In a perfect world—you know the one I mean: free from homophobia, racism, sexism and all the other -isms—mom and dad / mom and mom / dad and dad could be of different races and nobody would notice or care.
We could make multiracial babies and the world would go on as if nothing significant just happened.
Although there are obvious physical differences between people of different races, at a molecular level, we’re all ostensibly the same. The actual differences between us—the ones people have been rushing to point out for centuries—are the result of the environments in which we live and our ability to adapt to those environments. Contrary to the popular belief that has prevailed for as long as people have been using race to divide and conquer, genetically the differences between us all are so minute, there’s no reason to even have the discussion.
Is race a social construct? Yes … and no.
People, societies and governments have historically used race to bolster their superiority, disregard, subjugate, enslave, segregate, and justify colonization and institutionalization, and so in this context it is definitely a social construct. Unfortunately the reality is, we’re not at a point as a people to move forward and declare ourselves all part of one race—the human race.
For those who continually claim racism is dead and that race is a social construct, my response is always the same. Take a look around you. Leaving aside (as if we could) the cop (and cop wannabe) on people of color (PoC) killings of Trayvon Martin, Sandra Bland, Michael Brown, Eric Garner, Amadou Dialo, etc. infinitum, there are the deaths of Philando Castile, Alton Sterling, Vincent Venezuela, Melissa Ventura and at least five more whose stories didn’t make social media.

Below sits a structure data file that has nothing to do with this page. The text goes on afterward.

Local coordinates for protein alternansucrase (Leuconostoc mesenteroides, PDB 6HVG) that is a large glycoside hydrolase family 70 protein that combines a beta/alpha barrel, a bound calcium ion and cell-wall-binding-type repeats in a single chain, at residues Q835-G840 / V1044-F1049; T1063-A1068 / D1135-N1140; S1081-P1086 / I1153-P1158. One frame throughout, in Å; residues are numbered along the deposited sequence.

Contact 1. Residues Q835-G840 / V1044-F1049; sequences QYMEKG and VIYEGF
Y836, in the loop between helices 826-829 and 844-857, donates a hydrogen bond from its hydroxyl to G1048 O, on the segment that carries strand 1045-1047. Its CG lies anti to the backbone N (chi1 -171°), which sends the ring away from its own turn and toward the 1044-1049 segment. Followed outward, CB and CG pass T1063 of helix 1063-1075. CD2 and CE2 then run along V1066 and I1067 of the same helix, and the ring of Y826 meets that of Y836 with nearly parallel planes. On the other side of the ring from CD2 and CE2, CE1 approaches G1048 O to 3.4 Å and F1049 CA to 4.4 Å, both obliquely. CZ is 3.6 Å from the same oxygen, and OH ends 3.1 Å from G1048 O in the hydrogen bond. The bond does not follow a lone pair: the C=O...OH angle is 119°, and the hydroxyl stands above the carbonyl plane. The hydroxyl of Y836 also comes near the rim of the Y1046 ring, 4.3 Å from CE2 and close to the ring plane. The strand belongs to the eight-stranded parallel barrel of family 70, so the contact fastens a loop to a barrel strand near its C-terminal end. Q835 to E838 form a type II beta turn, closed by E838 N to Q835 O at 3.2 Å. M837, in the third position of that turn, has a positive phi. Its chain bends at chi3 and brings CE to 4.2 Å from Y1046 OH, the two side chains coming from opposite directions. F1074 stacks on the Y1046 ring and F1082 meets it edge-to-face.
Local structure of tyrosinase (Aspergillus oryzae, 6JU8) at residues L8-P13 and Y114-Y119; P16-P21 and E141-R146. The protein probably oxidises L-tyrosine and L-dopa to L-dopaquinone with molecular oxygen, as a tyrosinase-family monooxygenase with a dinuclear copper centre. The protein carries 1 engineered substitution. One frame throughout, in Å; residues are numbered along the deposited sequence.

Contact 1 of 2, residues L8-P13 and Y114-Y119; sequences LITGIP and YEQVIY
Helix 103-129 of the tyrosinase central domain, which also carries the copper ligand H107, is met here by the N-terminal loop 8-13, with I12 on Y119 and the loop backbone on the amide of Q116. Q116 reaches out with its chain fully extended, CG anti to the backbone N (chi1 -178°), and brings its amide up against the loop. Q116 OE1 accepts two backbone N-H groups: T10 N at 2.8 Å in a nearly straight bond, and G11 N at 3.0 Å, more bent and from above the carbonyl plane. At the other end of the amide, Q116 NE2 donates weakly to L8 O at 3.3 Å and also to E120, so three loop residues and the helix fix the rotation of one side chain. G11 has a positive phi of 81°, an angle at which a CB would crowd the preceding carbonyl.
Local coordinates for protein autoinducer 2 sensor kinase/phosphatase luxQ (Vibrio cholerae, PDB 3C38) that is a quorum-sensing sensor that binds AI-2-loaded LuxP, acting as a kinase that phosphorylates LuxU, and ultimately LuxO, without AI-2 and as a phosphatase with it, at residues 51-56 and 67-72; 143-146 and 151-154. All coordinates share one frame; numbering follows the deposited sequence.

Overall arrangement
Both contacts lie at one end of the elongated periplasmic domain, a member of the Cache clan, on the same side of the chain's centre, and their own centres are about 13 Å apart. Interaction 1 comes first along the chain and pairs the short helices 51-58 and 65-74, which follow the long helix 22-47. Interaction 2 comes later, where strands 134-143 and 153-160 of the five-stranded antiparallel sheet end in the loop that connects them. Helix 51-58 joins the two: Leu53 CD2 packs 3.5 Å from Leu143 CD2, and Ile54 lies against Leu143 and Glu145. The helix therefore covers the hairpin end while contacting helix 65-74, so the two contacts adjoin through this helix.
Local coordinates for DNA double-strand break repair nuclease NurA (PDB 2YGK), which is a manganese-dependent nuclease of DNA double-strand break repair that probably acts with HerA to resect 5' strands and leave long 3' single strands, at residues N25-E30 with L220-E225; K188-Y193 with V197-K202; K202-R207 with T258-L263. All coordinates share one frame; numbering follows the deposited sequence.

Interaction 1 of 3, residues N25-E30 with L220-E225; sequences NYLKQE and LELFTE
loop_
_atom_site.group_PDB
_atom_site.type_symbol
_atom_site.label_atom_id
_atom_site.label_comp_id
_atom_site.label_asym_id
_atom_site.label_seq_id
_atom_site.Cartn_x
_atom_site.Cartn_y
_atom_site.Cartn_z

Although it’s difficult for me to grasp how anyone can ignore racism exists, people continually do. I am told that things aren’t as bad as they used to be. When I ask, "when?" “You know, when there were slaves,” which I suppose is meant to imply that racism died the day slavery ended. And I suppose the Civil War, the lynchings, NAACP, which was founded in 1909 in response to the lynchings, the Civil Rights Movement, the Black Panther Party, myriad race riots (“Rodney King,” Watts, Ferguson, Baltimore, 1908’s, just to name a tiny handful) since the turn of the previous century and the Black Lives Matter movement are / were just social gatherings. So I am to believe Martin Luther King, Jr. spoke about his dream because his children’s dolls weren’t getting along and when Malcolm X used the now famous “By any means necessary” in a speech in West Africa, he was referring to feeding his chocolate addiction.
Yeah, and I have a bridge in Brooklyn to sell you.
On the flip side there are people who tell me they’re colorblind. I just roll my eyes. Really? You don’t see the various colors in nature, know the difference between your red and purple socks and / or know the precise moment that first strand of grey showed up on your head?
“You know what I mean!” They retort.
“No, I can’t say that I do.”
And while other people are discriminated against in the U.S. (the LGBTQ, Mexicans and Muslims immediately come to mind), I usually speak to the Black experience because of the way I was raised to self-identify. It’s not my intention to minimize the marginalization of all who are discriminated against.
I am often accused of playing the race card, having a chip on my shoulder, “doing it again” and blowing things way out of proportion. I am the product of my upbringing. There’s nothing profound in that statement … we all are. My (late) mother was Black and Japanese and my (late) father was German, Dutch and Irish. They met over the telephone, so my father had no idea my mother was Black.
Initially their conversations were strictly professional. My mother was a photojournalist and my father represented a well-known photographer. My mother was working with my father to create a write-up about my father’s client. It wouldn’t be long before their conversations turned a little personal, these things happen. Before long my father realized he was falling in love with my mother. Reluctantly she was doing the same. She knew he was White, which is why I say reluctantly.